Next up in Room 1, Dimitris Kardarakos talked about Creating a Convergent Application Following the KDE Human Interface Guidelines. Dimitris introduced attendees to the primary components of Kirigami and showed how an application can look equally good on the desktop and mobile. Using the Calindori calendar app as an example, Dimitris aimed to inspire attendees to create their own Kirigami applications.

Meanwhile, in Room 2, Nicolas Fella explained in Konquering the Droids that, to stay relevant, KDE needed to expand from its traditional desktop space and into the mobile world. He argued the most realistic and quickest way to do that was to create apps for the Android ecosystem, and explained the porting process.

Aleix Pol took to Room 1's virtual stage again in Getting into KWin and Wayland to explain how contributors could get involved with the development of KDE's Wayland experience.

Doctor Luis Falcón explains how they ported GNUHealth to mobile thanks to Python, Qt and KDE.

In Room 2, Doctor Luis Falcón told us about MyGNUHealth: GNU Health Goes Mobile with KDE and Kirigami. GNU Health (GH) is a Libre Health and Hospital Information System which has been deployed in many countries around the globe, from small clinics to very large, national public health implementations. MyGNUHealth is the GH's Personal Health Record application that integrates with the GNU Health Federation and is focused on mobile devices. Dr. Falcón told us about what led him to choose KDE's Kirigami framework to develop MyGNUHealth and the technical insights gained by the community behind the project.

Following these two talks, Neal Gompa presented Fedora KDE in Room 1, explained how it started and what makes it special within Fedora; while at the same time in Room 2, Aniqa Khokhar introduced us to Change Management and helped us learn how to accept changes and newcomers in KDE.

A bit later in Room 1, Volker Krause showed how, by Using Wikidata and OpenStreetMap data, it was possible to make applications smarter. Volker went into depth and explained how those two data sets are structured, how they can be accessed, how to comply with their licenses, and how developers can make use of them for their apps.

In Room 2 Catharina Maracke spoke to attendees about Open Source Compliance. Catharina told us about how in today's complex world of OSS license compliance, it is very important to know the basics of copyright and licensing structures as well as some of the relevant tips and tricks for the most common OSS licenses.

Aniqa Khokhar discusses change and how to overcome the anxiety it generates.

A little later in Room 1, David Edmundson and Henri Chain co-hosted a talk on Next Generation Application Management and explained how using cgroups, developers could contribute to making everything amazing.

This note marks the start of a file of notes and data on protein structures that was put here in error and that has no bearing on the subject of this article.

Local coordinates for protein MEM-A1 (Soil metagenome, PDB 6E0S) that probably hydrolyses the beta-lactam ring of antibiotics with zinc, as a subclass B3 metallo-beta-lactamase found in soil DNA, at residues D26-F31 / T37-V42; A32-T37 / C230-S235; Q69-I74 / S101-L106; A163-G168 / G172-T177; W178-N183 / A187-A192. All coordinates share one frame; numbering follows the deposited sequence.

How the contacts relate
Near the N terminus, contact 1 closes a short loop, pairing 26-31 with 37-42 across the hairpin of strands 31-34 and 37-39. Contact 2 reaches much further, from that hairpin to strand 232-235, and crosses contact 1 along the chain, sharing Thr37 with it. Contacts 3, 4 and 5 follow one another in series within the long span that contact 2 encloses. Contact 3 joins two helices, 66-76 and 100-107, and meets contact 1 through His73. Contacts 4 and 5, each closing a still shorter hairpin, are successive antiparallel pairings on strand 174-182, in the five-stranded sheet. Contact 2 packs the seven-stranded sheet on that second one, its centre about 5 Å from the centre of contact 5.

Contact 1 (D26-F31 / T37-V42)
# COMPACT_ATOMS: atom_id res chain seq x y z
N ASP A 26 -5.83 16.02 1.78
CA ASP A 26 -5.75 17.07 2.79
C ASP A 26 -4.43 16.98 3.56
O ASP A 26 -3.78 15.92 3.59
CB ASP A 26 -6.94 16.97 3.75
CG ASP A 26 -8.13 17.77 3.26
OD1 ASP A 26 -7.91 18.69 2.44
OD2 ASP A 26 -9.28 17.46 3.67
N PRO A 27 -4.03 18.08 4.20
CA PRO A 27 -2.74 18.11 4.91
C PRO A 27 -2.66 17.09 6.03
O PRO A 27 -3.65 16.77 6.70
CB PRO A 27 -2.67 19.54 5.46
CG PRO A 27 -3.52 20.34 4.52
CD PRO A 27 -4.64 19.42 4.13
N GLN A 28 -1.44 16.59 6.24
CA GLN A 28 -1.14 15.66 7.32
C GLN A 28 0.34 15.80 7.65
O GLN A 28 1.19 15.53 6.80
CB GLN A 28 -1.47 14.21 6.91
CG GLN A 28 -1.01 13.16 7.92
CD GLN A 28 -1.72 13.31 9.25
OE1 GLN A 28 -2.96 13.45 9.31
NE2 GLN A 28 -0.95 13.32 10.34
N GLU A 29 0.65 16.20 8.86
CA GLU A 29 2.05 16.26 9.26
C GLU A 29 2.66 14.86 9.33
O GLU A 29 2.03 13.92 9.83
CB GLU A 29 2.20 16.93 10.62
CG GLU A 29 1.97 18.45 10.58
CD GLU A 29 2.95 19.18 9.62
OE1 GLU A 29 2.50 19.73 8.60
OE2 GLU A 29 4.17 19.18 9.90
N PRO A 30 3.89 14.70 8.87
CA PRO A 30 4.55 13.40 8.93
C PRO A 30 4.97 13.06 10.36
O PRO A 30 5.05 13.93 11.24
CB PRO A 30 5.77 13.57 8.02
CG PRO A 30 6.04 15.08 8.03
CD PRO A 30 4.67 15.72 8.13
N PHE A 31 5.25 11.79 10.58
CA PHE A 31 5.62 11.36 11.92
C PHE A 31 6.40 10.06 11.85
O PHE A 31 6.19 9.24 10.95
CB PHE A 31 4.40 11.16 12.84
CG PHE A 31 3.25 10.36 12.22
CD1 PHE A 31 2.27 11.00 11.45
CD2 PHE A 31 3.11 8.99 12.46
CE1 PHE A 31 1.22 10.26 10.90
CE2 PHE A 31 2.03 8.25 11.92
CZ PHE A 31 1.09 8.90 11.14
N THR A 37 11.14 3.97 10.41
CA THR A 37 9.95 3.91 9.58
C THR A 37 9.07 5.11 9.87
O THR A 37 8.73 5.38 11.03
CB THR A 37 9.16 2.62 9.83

And, speaking of amazing, in Room 2, Massimo Stella told us about Kdenlive's Journey to Being a Leading Open Source Video Editor. He showed us a video of Kdenlive's new capabilities and provided a live demo of the new features of KDE's powerful video editing software.

The regular talks wrapped up with two technical talks aimed at developers: In Room 1 Carson Black talked about API Design and QML and in Room 2 Benjamin Port explained how Plasma's System Setting have recently all been ported to KConfigXT and the advantages gained from the move in System Settings: Behind the Scenes.

To finish off the day, we had a star keynote presentation delivered by Nuritzi Sanchez, Senior Open Source Program Manager at GitLab and prior President and Chairperson of the GNOME Foundation. In her presentation, Open Source Resilience and Growth: Creating Communities that Thrive, Nuritizi talked about some of the initiatives that KDE is involved in that help it become a more resilient community, while at the same time pointing out areas of opportunity. She also explored topics around building more diverse and inclusive communities, including collaborative communication, and ideas for outreach.

As usual, YouTube recorded the streams which allows you to enjoy the conference in case you missed anything, albeit in a big blobby, unformatted form:

We will post edited and cut versions of the talks to PeerTube and YouTube soon. Watch this space!

From Monday to Thursday, Akademy attendees will participate in Bird of a Feather (BoF) meetings, private reunions, and hackathons.

We'll be back with more talks on Friday, September 11, when we will hear from students working on KDE projects and some of KDE's most active veteran contributors.